As mentioned, the SocketBoard provides the minimum of functions necessary to support in-system programming. As stated, this includes a series of programming sockets to accommodate the different types of AVR micros, a regulated power supply, and a clock source.

The power supply is based around two series-connected LM317 adjustable positive regulators (see Fig.1). The first regulator acts as a current limiter. In normal operation, it performs no function. However, should the current through R1 increase to a level where about 1.25V is dropped across it, REG1 begins to reduce the voltage at its OUT terminal. In effect, REG1 then acts as a constant current source, limiting output current to a
maximum of 125mA.
AVR ISP SocketBoard
In normal operation, the complete setup consumes an average of about 20 to 40mA, depending on the type of in-system programmer connected. The remaining capacity (85 to 105mA) leaves a comfortable margin, which in most cases is still low enough to preserve any micro that might be accidentally reversed in a socket. It also protects other components if an internally short-circuited micro is plugged into a socket.

The second regulator (REG2) is configured as a conventional voltage regulator. Without JP1 installed, it produces +5V to power the system. Installing JP1 reduces this to +3V. Some constructors may find this lower voltage useful for verifying the memory in micros that are destined for 3V systems.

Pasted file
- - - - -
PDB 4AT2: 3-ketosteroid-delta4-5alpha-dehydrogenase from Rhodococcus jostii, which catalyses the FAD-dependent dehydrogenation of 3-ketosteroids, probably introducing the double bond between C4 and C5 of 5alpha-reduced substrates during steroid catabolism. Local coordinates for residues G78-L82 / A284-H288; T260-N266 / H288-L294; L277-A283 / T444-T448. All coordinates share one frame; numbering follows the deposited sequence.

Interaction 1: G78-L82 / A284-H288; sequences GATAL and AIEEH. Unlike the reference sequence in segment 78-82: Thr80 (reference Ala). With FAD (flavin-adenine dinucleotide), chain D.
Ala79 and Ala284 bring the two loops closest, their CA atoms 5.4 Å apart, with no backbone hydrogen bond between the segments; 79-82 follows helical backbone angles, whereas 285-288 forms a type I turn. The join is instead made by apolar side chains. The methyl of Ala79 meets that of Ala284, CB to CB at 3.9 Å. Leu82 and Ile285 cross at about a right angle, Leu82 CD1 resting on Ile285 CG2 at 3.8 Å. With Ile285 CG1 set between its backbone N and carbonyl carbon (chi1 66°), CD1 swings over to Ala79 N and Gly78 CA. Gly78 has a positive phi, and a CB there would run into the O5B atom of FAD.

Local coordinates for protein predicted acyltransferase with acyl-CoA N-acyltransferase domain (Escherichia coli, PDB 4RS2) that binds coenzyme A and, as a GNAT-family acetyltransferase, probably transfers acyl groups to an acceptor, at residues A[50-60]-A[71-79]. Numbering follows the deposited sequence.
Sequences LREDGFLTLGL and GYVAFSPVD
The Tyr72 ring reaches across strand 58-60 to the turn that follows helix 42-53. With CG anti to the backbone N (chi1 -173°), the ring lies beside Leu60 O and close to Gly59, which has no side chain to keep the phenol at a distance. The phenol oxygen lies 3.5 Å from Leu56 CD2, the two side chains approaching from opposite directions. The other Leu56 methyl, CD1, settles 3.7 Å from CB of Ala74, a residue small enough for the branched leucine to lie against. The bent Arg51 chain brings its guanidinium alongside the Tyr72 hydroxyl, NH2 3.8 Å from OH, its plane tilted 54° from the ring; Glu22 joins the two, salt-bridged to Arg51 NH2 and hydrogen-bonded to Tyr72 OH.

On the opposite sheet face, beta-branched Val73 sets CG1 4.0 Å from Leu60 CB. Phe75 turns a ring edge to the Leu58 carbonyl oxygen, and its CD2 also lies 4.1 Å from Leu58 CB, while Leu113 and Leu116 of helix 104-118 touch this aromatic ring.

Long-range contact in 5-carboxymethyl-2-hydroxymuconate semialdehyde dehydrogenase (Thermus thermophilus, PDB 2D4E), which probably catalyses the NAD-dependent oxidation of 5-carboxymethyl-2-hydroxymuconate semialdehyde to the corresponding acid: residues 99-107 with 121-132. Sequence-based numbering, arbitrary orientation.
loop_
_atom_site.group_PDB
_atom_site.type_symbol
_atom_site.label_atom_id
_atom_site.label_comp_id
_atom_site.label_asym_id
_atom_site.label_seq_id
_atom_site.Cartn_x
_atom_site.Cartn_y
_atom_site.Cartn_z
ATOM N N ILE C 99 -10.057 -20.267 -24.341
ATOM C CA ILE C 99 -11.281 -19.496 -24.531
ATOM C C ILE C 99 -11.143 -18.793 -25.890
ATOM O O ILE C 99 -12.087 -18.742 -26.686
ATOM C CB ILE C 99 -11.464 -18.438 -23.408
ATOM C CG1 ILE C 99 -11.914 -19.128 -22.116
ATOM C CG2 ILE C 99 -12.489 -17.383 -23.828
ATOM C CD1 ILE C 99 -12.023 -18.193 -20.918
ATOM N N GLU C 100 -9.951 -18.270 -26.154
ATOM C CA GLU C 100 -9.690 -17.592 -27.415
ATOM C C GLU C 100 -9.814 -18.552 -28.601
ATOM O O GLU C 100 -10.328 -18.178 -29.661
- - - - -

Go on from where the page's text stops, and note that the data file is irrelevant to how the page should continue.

As well as power, AVR micros require a clock source for their internal programming circuits to operate. This is provided by a Pierce oscillator, which is composed of a 4MHz crystal (X1), two resistors and one gate of a 74HC04 hex inverter (IC1a). A second gate (IC1b) buffers the clock signal before it is applied to all of the programming sockets. A 47W resistor provides series termination and current limiting.

All that now remains to be described is the ISP interface. This is extremely simple indeed, as it consists only of a 10-pin DIL header (CON2) and five resistors. The four 100W series resistors act as peak current limiters, in case the ISP cable or a chip is accidentally inserted with power applied. These also help to protect the programmer if a faulty micro is inserted in a socket. The remaining resistor (47kW) pulls down the interface’s RESET line, so that the micro is held in the reset state if a programmer is not connected or is non-functional.